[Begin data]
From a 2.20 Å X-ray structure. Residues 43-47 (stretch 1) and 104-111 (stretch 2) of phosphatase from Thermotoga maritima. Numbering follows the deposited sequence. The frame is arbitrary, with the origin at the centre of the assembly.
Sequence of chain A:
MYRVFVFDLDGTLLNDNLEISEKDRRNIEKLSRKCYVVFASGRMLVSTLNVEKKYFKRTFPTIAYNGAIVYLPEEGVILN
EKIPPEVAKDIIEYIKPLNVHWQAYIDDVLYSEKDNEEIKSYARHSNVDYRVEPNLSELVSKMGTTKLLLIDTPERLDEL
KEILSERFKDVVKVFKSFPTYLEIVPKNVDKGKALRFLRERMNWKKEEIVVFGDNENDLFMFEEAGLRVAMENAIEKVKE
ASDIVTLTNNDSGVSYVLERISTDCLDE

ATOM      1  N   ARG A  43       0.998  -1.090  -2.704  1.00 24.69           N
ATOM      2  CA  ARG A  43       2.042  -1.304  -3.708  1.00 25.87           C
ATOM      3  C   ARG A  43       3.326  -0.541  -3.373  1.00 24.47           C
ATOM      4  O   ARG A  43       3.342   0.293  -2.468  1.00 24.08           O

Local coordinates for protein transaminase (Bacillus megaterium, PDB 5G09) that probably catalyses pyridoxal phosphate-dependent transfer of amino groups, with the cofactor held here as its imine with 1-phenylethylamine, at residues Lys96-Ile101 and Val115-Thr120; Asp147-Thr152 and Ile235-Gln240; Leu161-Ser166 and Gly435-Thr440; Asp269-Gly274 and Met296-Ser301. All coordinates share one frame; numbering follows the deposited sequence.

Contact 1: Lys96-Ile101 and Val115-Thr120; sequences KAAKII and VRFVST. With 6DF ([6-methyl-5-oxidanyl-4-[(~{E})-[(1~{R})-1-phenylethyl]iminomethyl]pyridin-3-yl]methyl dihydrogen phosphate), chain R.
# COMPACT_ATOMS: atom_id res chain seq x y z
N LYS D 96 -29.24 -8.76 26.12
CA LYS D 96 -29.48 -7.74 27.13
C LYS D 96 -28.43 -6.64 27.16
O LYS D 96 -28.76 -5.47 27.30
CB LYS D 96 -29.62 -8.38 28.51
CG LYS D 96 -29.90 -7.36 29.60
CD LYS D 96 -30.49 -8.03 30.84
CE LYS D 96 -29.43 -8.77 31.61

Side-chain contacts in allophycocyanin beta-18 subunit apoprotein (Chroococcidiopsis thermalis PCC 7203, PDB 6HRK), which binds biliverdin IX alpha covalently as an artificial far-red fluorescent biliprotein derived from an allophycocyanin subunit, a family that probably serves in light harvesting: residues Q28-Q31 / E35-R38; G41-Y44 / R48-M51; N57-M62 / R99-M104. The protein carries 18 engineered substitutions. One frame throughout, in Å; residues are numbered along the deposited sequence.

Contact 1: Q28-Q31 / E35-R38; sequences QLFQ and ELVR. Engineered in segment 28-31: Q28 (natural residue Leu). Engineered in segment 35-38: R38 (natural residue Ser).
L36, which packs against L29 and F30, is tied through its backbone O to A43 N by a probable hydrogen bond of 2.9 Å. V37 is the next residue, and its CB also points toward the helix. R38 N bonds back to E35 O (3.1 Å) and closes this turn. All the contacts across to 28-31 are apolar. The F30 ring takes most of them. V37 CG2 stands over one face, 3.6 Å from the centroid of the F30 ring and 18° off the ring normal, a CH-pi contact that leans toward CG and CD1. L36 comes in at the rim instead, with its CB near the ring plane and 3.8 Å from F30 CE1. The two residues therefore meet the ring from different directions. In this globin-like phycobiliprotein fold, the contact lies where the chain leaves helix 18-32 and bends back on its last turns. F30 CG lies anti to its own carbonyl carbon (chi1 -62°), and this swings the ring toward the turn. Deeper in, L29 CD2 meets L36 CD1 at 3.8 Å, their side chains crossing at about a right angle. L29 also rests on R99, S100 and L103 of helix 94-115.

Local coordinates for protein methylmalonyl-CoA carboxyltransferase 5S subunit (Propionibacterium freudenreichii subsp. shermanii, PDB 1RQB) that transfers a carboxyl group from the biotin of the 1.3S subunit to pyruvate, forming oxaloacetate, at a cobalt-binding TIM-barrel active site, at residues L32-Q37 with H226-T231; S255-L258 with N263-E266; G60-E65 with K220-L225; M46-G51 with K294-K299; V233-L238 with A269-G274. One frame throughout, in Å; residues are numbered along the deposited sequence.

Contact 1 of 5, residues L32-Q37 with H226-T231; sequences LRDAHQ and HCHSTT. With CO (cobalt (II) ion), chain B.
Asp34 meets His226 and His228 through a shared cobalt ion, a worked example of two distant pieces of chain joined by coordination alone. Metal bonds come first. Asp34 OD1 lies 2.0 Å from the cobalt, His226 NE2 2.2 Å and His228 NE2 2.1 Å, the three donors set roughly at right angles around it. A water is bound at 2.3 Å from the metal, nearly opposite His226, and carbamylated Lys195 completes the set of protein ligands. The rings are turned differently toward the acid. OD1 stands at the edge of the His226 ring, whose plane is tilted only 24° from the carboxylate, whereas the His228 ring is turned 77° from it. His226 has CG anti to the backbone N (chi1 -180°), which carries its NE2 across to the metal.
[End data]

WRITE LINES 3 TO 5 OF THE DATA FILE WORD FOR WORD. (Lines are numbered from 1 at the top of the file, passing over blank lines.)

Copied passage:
MYRVFVFDLDGTLLNDNLEISEKDRRNIEKLSRKCYVVFASGRMLVSTLNVEKKYFKRTFPTIAYNGAIVYLPEEGVILN
EKIPPEVAKDIIEYIKPLNVHWQAYIDDVLYSEKDNEEIKSYARHSNVDYRVEPNLSELVSKMGTTKLLLIDTPERLDEL
KEILSERFKDVVKVFKSFPTYLEIVPKNVDKGKALRFLRERMNWKKEEIVVFGDNENDLFMFEEAGLRVAMENAIEKVKE